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The study of speciation, the evolutionary processes that form new species, has long been one of the central topics of evolutionary biology. This central position is partly because the study of how new species arise, diverge and remain separate draws together many strands of study, including population genetics, ecology, behaviour, biogeography and biodiversity. It also remains one of the most intriguing questions in evolution. From appearing virtually ‘solved’ in the mid Twentieth Century, when the geographical classification of speciation mechanisms into allopatric (by far the most dominant explanation), sympatric and parapatric was almost all that needed to be said by way of explanation, speciation has recently undergone a period of intensive study with many important advances. The old frameworks for understanding speciation, such as the geographical classification mentioned above, have begun to look unsatisfactory.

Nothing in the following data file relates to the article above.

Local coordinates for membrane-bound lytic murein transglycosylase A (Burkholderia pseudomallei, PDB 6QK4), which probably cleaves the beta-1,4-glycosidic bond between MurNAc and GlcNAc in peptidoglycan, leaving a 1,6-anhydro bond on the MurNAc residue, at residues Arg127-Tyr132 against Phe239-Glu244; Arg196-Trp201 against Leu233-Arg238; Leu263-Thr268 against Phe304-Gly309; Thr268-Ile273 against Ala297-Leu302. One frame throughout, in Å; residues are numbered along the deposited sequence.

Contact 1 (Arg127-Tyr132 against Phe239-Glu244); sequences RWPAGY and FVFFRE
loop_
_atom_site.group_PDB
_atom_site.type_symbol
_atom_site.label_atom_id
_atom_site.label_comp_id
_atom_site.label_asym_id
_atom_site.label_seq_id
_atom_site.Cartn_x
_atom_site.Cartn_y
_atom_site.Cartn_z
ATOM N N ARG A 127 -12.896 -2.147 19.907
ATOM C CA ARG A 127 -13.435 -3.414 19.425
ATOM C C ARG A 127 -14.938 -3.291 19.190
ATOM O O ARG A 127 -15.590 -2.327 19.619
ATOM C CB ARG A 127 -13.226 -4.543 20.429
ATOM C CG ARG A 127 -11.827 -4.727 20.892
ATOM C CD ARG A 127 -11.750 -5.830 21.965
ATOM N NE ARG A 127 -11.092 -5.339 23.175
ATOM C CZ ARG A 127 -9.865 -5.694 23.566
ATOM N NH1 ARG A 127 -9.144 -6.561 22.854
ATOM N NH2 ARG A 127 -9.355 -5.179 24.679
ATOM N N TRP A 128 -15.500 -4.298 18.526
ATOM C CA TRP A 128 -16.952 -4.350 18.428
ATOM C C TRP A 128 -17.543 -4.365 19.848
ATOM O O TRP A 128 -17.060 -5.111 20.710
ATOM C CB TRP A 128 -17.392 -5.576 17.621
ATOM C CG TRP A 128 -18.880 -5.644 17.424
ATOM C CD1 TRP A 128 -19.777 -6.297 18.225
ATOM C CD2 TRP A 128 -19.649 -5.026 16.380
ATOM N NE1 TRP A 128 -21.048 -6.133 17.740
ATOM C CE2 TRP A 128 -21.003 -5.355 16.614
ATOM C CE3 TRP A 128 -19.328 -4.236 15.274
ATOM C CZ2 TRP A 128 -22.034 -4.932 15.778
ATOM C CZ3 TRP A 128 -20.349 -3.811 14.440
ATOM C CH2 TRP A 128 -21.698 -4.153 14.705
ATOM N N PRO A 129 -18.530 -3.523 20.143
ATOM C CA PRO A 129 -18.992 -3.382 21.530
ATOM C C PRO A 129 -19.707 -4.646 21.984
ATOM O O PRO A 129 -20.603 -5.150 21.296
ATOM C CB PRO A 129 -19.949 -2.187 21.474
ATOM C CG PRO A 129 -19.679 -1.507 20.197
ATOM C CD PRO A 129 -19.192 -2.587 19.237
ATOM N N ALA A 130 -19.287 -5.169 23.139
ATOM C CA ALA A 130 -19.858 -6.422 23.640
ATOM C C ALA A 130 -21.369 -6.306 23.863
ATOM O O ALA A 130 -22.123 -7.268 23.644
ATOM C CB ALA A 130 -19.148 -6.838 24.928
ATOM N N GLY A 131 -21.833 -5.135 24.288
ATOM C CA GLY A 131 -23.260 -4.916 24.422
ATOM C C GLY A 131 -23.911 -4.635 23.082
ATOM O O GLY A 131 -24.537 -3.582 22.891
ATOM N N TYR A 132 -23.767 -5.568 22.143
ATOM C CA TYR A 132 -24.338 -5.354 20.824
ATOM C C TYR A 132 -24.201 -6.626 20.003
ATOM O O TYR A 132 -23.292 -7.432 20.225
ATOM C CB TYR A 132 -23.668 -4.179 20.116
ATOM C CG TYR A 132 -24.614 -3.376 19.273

Simple and sophisticated Bonferroni adjustment Anywhere where you compare three or more groups or conditions or repeated measures and get a significant result on the overall test (e.g. ANOVA , Kruskal-Wallis , Friedman…) you usually then want to know which pairs of groups or conditions are sig different. A sig result on the overall test does not tell you this… It just tells you that at least one pair is different. One way to resolve this is to inspect a suitable graph, such as an error bar graph, and see which pairs look most different.
Quick tour A magnificent 200 year old cork oak, able to thrive on the poorest mediteranean soils. Thousands of years ago people learnt to harvest their spongy bark for a uniquely versatile material.